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2013 Kia Soul: No irony in KIA’s bestseller

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Aaron Cole
Auto Columnist

You’re the type of person that comparison-shops Campbell’s Soup in your spare time. You bulk buy with coupons salvaged from other people’s newspapers dumped in Wal-Mart parking lots on Tuesday afternoon.
    Shopping without promo codes, you wrote in college, is for Neanderthals.


    “Budget-minded” would describe you, if only the words themselves weren’t so long.
    Is there any way to encapsulate your thrifty attitude in one word sans hyphen? (Compound modifiers are so unnecessary sometimes, you know?)
    Cheap? Pssh.
    Frugal? Meh.
    Prudent? Perfect.
    Call it what you want, but providence is seldom found in the same room as style. For example, Warren Buffet isn’t known for wearing Mahnolos to get the morning paper in Omaha.
    I recognize that there are exceptions to that rule. For one, the 2013 Kia Soul, most certainly fits that deviation.
    If you don’t know the Soul by sight, then you surely remember it by its commercial campaign. Hamsters dancing to “Party Rock” in a post-apocalyptic world ruled by cyborg warriors? Movies have been made by Michael Bay out of less.
    Despite the half-baked commercial routine, the way this car gets noticed is by word of mouth. True patrons of the boxy hatchback segment (read: young, first-time buyers) watch TV long enough to fast-forward through “The Daily Show” and tweet immediately after.
    Therefore, the car must be as short and succinct as a tweet. Loud styling is a must. So are speakers that glow in sync with the beats coming from the stereo.    Unsurprisingly, Kia has both in the Soul.
    Also included in the 2013 version, Kia upgraded the Soul where it desperately needed rehabilitation. The Soul’s base powerplant now produces 138 horsepower, up 16 from last year, and the stressed 2-liter engine — an option — makes 164 horsepower, up 22, thanks to direct injection in both. The Soul also makes use of two new transmissions, both with six forward gears.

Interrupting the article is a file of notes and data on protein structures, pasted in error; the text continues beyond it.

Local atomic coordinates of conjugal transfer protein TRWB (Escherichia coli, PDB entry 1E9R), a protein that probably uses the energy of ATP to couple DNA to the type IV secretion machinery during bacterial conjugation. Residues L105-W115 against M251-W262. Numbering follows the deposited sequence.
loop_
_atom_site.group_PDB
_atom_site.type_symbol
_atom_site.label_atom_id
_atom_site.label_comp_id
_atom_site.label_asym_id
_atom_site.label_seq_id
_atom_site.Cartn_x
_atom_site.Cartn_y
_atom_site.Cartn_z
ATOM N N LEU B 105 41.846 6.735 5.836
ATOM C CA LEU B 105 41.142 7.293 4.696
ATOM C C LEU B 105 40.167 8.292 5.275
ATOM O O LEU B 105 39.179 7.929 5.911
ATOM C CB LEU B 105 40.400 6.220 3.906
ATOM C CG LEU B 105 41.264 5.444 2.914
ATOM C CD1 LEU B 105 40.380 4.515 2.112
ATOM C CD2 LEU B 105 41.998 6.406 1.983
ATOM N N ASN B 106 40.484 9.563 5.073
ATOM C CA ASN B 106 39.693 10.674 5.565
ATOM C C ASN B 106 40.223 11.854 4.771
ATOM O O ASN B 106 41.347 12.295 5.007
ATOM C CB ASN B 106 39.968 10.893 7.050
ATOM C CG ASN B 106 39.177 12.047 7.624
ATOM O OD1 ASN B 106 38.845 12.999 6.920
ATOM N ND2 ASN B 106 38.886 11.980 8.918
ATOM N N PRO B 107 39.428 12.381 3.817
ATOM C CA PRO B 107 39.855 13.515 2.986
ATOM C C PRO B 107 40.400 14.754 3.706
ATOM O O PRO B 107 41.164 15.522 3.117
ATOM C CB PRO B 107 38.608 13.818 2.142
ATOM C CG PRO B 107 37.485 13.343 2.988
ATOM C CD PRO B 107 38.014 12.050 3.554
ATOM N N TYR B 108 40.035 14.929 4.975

There are little exterior improvements too; a new fascia here, a rear light there, but largely it’s the same car as it was last year.
    Also, it’s mostly the same price as last year too. The Soul starts at $14,400, which is $500 less than the base Nissan Cube (natural competition) and nearly $3,000 less than the Scion xB (which makes up ground when both are outfitted with the same options.)
    But the Soul makes up ground in an area that budget buyers regard more than their spouses: value.
    As an idea, the Soul is a winner. It combines funky looks with a few tech niceties that appeal to the generation that gravitates toward Urban Outfitters. As an economy vehicle, the Soul is nearly unparalleled.
    The Soul’s 29/36 mpg (24/29 with the bigger engine) is better than respectable for the class, and the four-door, five passenger layout is spacious for most college-age technophiles. Taken alone, strictly on specs, the Soul would appeal to a set of buyers that would consider buying a Soul less than they would consider buying a Burberry handbag to carry their dog food.
    I mean, true to the “we’ll probably look back at this as a bad idea” generation we’re living in, the Soul is offered in Base, + and ! packages. (Plus and Exclaim if you can’t bring yourself to think about cars labeled with punctuation.) Plus and Exclaim models offer the bigger engine along with features like navigation and rear backup cameras.
    Our test car, topped out at around $24,000 with everything misers would roll their eyes at, though it’s mostly warranted here, the car you get for around $15,000 is largely the same car that you’d get for over $20,000. Standard features such as Bluetooth on entry-level models should be commonplace nowadays like four tires and steering wheel on all cars.
    So what happens if the Soul is all starch and no shirt? Who would buy $15,000 worth of econobox if it weren’t worth driving? Good question, but it doesn’t apply here.
    This year Kia beefed up the sound deadening from the engine and used a thicker dash to swallow more sound. That means less racket from the hood and a more refined ride than previous years, despite the short wheelbase.
    While the direct injection engine adds a little more hum from between the front tires, the Soul is relatively sedate at 60-plus and in the city it makes even less of a statement.
    So what if the Soul looks like Warby Parker glasses five years from now? The underpinnings of the Kia make the boxy buggy a good buy like dented can specials.
    Just don’t expect a car dealer to give you the same discount if you “accidentally” find one with a dimple in the driver’s side door.

Aaron Cole is a syndicated auto columnist.
Reach him at aaron.m.cole@gmail.com.